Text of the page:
The Basis of all other skills: Shot blocking and denial defense

On the other side of the coin, we have defense. In the same light of the team that scores the most wins, the team that can’t score will certainly lose. 

(Cue the defense wins championships cliché…NOW!)  

The height above water is imperative for set game defenders as well as goalkeepers. Especially during the duel between the center forward and 2-meter defender, where the battle for position and possession of the ball is key. {3} Firstly if the pass is denied in the 2-meter zone by a stifling outside and inside defense, then the goalkeeper will have a much easier day lining up and reacting to shots from longer distances. Here, outside defenders can wreak havoc on entry passes by getting to the same height as the passers release point. Secondly, height out of the water will give shot blockers and goaltenders that same advantage. The initial block attempt will be made by the closest defender and will depend on their reaction and how fast they can get to the level of the release point. Goaltenders are the last line of defense as any shot that gets by them ends up as a score. Height above water can mean the difference between an easy block at a high shot or an easy goal. Think of this as the inverse of the “5-hole” in ice hockey. Instead of between the legs, the polo “5-hole” is directly over the head and between outstretched arms. The art of shot blocking can be summed up into three components:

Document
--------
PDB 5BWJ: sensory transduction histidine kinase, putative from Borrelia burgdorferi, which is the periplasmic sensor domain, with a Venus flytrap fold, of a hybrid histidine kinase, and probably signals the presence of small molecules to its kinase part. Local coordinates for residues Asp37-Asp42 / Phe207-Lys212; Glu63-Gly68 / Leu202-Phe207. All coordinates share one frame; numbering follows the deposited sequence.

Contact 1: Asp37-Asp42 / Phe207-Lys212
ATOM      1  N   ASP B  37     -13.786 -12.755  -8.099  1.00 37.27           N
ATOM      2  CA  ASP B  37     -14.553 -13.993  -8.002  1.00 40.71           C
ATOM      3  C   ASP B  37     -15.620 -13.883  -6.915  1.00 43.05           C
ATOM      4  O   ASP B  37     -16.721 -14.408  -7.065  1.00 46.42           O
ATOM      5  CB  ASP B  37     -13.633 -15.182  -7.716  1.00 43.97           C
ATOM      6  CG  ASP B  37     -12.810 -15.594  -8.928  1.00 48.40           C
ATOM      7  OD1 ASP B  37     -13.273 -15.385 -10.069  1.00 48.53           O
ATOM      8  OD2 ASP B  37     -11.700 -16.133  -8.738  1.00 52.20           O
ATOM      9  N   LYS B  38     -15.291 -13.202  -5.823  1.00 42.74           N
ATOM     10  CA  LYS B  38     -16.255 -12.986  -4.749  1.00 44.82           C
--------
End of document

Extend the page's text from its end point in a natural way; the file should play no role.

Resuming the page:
1. Vision
  2. Reaction
  3. Hustle  

The visual component is the primer to the reaction and I will cover that in another article. Seeing as this article is about the key physical movement, the egg beater; we will delve into the HUSTLE part. To “boost” oneself up fast enough, athletes are best served using a violent and aggressive egg beater. Imagine climbing up water with your legs circling up and out trying to push off water. A combination of cyclical power and coordination is the order of the day.  More on technique later.

Goaltenders must also maintain a “hang time” of sorts.  If a block attempt is misread or a potential blocker succumbs to a “fake” the ability to maintain height for a split second or longer will allow the blocker room for the timing error.  In an interview with one of my former trainees who is now at the University of Redlands, KJ stated,

Q: If the ability to “jump” out of the water can be used as a fake to the defender?

A: Yes, and sometimes it’s the most effective. As an attacker, when I change my elevation and look like I’m about to shoot, the defender and goalie should react to that. As a shooter, I look for over reactions from both the defender and goalie. If I get both to jump to one side hard when I tread up, I can shoot to the other side of the goal. Most of the time, fakes are all about body position. And if I have the ball up and I’m high out of the water, the goalie and defender have no clue if I’m about to shoot or pass that ball


In this case, hang time is created by maintaining the speed and ferocity of the AEK long enough to make a block on a delayed or misread shot.

Technical Execution